Acupressure significantly improved dyspnoea – shortness of breath – in patients with chronic obstructive pulmonary disease, according to a recent study.
“Effectiveness of acupressure in improving dyspnoea in chronic obstructive pulmonary disease” was conducted by staff at the Jen Teh Junior College of Medicine, Nursing and Management, in Miaoli, Taiwan; the Institute of Health and Welfare Policy and the Institute of Clinical Nursing at National Yang-Ming University, in Taipei, Taiwan; and the Institute of Chinese Medical Science at Chinese Medical College, in Taichung, Taiwan.
The study involved 44 subjects with chronic obstructive pulmonary disease. Subjects’ average age was 73, and most of them were men.
The participants were randomly assigned to either a true-acupressure group or a sham-acupressure group. Both groups had five sessions of acupressure per week, 16 minutes per session, for four weeks, for a total of 20 sessions.
In the true-acupressure group, the acupressure protocol involved the following acupoints: Great Hammer (GV14), Celestial Chimney (CV22), Lung Transport (B13), Kidney Transport (B23) and Fish Border (L10).
In the sham-acupressure group, the acupressure protocol involved the following acupoints, which are used to promote intestinal movement: Shang Hill (Sp5), Supreme White (Sp3) and Large Pile (Liv1).
Activity, fatigue and dyspnoea were rated at the beginning and end of the study using the Pulmonary Function Status and Dyspnoea Questionnaire-Modified (PFSDQ-M). Subjects also rated their levels of anxiety associated with dyspnoea using the State Anxiety Inventory at the start and finish of the study, and took a six-minute walking distance test as well, to evaluate tolerance of activity.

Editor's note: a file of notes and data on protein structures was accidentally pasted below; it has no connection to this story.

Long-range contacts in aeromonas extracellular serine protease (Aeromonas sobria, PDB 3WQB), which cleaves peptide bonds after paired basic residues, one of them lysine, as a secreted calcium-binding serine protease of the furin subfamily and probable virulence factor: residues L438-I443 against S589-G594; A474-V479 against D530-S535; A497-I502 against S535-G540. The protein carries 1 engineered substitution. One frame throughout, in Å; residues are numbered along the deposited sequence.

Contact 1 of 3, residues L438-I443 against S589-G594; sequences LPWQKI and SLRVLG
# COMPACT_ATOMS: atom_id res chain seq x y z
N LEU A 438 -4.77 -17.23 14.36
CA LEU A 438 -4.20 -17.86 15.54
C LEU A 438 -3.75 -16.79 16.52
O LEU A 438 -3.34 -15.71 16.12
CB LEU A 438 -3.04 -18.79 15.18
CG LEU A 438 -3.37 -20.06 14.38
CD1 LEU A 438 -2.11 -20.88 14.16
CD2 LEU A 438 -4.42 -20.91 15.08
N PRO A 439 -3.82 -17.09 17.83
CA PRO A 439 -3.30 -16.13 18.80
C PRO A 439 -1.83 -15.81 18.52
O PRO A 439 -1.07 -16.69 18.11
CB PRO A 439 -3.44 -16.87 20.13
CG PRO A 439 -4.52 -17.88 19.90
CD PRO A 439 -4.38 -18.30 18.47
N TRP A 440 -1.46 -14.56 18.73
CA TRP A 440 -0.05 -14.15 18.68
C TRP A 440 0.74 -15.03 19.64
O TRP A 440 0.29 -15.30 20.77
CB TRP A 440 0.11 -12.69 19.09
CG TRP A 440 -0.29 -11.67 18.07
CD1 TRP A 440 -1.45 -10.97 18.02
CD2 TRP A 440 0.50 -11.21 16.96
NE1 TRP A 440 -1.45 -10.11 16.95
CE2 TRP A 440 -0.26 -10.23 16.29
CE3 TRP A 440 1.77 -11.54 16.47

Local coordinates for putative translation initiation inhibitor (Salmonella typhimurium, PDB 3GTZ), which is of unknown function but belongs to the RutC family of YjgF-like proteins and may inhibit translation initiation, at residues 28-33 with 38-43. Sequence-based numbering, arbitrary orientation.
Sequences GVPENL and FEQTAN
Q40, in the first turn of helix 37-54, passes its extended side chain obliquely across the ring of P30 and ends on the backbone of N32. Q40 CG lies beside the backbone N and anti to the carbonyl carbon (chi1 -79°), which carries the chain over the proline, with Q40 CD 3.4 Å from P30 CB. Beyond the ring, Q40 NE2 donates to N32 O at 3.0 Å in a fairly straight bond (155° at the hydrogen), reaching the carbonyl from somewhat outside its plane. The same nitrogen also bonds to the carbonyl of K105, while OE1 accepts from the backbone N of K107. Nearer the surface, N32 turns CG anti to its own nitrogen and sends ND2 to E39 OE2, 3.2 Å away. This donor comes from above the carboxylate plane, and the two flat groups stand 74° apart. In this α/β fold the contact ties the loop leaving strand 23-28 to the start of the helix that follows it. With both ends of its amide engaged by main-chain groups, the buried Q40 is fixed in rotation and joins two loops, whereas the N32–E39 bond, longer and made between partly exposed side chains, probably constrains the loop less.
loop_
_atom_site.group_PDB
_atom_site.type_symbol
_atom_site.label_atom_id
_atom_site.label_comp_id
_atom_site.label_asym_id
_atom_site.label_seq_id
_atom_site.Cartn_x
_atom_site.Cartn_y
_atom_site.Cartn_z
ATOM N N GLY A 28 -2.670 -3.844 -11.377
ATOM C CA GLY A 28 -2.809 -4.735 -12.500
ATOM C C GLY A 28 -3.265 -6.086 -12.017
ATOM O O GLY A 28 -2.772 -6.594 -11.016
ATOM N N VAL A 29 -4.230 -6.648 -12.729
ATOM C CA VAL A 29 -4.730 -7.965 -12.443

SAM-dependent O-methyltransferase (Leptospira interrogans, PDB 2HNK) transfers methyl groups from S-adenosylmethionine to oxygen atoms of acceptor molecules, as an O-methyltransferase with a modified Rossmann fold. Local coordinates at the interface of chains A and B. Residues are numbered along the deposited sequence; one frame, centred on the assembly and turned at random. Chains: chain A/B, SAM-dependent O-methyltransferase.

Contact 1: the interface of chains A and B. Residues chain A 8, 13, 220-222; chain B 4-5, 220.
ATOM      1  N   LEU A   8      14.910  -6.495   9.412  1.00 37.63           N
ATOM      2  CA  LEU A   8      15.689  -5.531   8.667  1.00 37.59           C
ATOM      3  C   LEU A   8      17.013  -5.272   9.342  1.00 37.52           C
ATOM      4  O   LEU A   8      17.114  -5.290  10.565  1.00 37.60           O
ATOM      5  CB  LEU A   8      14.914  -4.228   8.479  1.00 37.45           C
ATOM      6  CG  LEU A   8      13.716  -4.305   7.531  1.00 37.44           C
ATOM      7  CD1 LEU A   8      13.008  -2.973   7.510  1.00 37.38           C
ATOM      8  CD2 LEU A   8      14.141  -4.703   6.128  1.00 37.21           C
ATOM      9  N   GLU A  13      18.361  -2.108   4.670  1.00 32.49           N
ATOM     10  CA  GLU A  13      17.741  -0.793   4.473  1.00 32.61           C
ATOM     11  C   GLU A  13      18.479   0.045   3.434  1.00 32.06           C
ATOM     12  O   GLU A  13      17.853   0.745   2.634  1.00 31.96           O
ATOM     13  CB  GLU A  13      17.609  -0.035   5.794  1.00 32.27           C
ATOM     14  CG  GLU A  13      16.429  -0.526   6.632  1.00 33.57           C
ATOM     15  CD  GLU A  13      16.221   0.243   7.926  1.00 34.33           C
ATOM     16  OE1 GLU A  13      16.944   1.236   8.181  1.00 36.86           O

Oxygen saturation in the finger of each participant was measured before and after each acupressure session using a pulse oximeter.
Mean scores on the PFSDQ-M showed that dyspnoea in the true-acupressure group decreased significantly after the intervention and that fatigue levels for this group improved significantly, as compared to the sham-acupressure group.
Results of the State Anxiety Inventory showed that, on average, anxiety was significantly lower in the true-acupressure group than the sham group at the conclusion of the study.
Subjects in the true-acupressure group also improved significantly on the six-minute walking test, indicating that they had more tolerance for activity than the sham group.
Mean oxygen-saturation scores for the true-acupressure group were significantly greater than the sham group following each acupressure session, which suggests improved pulmonary function.
“We found significantly greater improvements in patients receiving acupressure at true acupoints compared with those receiving acupressure at sham points,” state the study’s authors. “This improvement related to all the variables studied and suggests that people with [chronic obstructive pulmonary disease] would benefit from acupressure at true acupoints.”
Source: Jen Teh Junior College of Medicine, Nursing and Management, in Miaoli, Taiwan; Institute of Health and Welfare Policy, Institute of Clinical Nursing at National Yang-Ming University, in Taipei, Taiwan; Institute of Chinese Medical Science at Chinese Medical College, in Taichung, Taiwan. Authors: Hua Shan Wu, R.N.; Shiao-Chi Wu, Ph.D.; Juang-Geng Lin, Ph.D.; and Li-Chan Lin, Ph.D., R.N. Originally published in the Journal of Advanced Nursing, 2004, Vol. 45, No. 3, pp. 252-259.